There is, however, a self-defeating logic that plagues both perspectivism and the will to power. If Nietzsche claims there are no facts then we can ask whether his statement that there are no facts itself represents a fact. If it does represent a fact then his claim that there are no facts is false. If it does not represent a fact then it is also false. And Nietzsche’s assertion that “This world is the will to power – and nothing besides!” would commit him to something besides power, namely, truth. After all, assertions are plausibly understood as truth claims that represent facts. Thus people who want to coherently deny facts must be selective in their denial. Ideally, team Trump would appear to care about the facts while the liberal media is “fake news”. The problem is that his efforts to reduce criticism to power are typically, like Spicer’s attempt, themselves transparent efforts to gain power. Thus Trump’s own team can’t escape his critique. As a result, plenty of Americans are aware of his machinations and his disapproval ratings continue to grow.
Yet recent polls have also shown that over 90% of Trump supporters have very few regrets and would vote for him again. This is not surprising given the substantial success of his fake news propaganda campaign. But it is disturbing when we realize that would-be tyrants must, as Robert Reich nicely put it, “Tell the public big lies, causing them to doubt the truth and to believe fictions that support the tyrants’ goals”. Here I am reminded of Plato’s prophetic comment in The Republic: “The tyrant and his comrades will be maintained by the common people which gave him birth.”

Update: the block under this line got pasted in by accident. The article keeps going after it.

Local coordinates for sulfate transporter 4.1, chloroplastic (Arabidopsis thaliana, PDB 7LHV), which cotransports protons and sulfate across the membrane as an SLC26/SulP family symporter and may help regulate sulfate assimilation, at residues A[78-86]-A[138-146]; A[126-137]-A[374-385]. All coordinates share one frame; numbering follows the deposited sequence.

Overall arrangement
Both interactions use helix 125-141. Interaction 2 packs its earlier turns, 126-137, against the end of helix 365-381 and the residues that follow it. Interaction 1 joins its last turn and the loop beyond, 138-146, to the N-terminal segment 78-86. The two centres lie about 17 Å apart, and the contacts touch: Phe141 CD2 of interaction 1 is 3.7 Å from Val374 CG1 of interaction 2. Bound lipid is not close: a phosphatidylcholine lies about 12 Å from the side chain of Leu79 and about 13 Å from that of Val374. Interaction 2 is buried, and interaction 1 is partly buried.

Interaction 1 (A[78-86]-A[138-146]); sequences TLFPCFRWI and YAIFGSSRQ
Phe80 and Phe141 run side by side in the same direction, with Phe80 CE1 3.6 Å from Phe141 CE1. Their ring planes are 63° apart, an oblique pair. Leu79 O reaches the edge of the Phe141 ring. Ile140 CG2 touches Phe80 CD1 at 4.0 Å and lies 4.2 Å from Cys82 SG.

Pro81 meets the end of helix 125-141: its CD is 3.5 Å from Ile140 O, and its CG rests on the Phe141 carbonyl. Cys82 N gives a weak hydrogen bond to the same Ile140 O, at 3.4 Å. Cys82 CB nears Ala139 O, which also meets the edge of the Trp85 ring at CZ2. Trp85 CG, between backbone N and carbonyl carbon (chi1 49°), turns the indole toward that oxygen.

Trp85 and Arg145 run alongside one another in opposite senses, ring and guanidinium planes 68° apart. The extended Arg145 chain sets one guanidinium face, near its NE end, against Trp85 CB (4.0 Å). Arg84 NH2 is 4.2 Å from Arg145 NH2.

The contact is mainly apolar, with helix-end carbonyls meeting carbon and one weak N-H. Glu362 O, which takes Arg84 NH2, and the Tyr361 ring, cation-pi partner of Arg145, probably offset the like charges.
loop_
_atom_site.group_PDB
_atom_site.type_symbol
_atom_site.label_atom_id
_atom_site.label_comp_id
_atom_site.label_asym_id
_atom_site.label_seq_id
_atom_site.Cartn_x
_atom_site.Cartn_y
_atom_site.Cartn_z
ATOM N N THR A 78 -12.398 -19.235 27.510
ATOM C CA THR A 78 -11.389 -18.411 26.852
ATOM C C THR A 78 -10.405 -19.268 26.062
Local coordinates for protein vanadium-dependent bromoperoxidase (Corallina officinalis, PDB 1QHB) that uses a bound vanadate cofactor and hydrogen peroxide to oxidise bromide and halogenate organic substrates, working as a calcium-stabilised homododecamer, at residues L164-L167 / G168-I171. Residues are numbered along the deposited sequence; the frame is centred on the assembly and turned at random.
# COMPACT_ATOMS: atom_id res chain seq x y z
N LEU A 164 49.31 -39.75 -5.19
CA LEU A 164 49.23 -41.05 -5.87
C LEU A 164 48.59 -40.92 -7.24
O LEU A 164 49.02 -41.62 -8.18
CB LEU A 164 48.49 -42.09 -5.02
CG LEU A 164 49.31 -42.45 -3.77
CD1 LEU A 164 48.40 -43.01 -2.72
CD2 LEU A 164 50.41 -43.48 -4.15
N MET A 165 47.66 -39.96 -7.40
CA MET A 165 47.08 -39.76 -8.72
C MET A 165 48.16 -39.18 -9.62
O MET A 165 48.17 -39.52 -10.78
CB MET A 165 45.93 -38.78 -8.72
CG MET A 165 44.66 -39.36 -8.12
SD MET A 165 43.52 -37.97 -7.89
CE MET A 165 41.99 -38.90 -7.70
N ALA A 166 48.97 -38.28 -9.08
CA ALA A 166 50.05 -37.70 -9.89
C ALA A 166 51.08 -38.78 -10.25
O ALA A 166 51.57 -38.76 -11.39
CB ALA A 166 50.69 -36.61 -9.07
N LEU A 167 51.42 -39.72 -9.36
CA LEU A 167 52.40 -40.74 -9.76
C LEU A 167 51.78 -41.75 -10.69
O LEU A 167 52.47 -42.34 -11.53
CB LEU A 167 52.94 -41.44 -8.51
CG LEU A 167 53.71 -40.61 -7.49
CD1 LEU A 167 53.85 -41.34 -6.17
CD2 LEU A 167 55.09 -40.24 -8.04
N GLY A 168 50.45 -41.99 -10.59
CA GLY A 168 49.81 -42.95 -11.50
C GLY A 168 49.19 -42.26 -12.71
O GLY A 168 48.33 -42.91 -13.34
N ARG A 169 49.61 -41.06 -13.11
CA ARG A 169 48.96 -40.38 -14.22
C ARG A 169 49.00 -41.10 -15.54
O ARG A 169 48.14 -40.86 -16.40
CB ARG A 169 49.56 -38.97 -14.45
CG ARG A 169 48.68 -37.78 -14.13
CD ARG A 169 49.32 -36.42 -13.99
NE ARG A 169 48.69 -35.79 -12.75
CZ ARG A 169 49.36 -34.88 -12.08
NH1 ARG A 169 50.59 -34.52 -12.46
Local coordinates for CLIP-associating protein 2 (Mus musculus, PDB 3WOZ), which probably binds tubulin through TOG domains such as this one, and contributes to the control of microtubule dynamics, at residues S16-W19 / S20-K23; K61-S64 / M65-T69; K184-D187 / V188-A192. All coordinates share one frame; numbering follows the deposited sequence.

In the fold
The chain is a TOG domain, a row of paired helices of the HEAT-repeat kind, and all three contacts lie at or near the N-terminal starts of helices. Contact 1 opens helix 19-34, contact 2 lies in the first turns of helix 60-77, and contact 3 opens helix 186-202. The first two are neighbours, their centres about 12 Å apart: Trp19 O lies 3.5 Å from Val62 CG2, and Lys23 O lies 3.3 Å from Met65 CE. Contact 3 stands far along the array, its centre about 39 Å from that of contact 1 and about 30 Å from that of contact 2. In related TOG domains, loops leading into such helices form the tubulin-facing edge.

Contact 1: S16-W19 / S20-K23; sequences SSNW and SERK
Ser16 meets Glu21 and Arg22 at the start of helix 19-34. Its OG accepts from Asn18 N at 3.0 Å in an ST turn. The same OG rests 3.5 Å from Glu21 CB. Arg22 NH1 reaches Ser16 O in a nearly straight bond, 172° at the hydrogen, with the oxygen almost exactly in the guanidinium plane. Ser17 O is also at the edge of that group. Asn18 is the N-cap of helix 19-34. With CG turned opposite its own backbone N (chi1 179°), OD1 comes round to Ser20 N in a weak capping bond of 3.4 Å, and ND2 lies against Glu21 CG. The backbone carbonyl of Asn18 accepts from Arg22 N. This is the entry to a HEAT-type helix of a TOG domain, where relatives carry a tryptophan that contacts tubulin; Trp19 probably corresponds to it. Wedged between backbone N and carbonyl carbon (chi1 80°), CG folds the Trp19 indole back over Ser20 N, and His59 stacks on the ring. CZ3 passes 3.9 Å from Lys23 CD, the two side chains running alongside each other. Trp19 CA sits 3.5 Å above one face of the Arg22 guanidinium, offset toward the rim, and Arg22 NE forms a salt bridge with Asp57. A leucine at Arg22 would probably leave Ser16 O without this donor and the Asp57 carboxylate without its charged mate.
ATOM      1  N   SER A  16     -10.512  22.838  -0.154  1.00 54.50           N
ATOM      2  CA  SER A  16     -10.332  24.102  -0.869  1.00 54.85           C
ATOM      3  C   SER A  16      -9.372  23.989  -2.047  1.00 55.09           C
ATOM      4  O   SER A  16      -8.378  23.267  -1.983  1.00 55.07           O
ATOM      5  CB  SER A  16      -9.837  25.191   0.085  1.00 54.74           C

Luckily for us Truth is not dead. It can’t die because it is eternal. What can die is our democracy which thrives not on dogmatic allegiances and power but on shared inquiry into the facts. Without such inquiry tyrannical tendencies are a real threat. Now we might, given the public’s vigilance so far, conclude that it is unlikely a tyranny would be established. But that is what people who have experienced tyranny have typically said prior to being oppressed. So, in the meantime, we must stay vigilant and do our best to discover, articulate, share, and rationally defend the facts to ourselves and others. This will be difficult. After all, Nietzsche’s perspectivism contains an important grain of truth: we do always know from a perspective and every perspective is limited (including this post to be sure). Such limitations are not only spatial and temporal; they are also psychological, cultural, economic, political, sexual, racial, etc. But such limitations, rather than leading to a post-truth world, should encourage us to embrace our fallibility: we should realize that all our justifications for our truth claims can be mistaken. And this realization, as J. S. Mill argued in his classic book On Liberty, gives us a powerful reason to engage in shared inquiry rather than to avoid it: if we are fallible then those with whom we disagree may have the truth or a portion of it. To deny this, as Mill observed, “is to assume our own infallibility”. Thus it is desirable to, on the one hand, engage in open-minded inquiry with others and, on the other hand, support institutions that facilitate the free exchange of ideas. The more we do so, the more Truth has a chance to prevail over Power.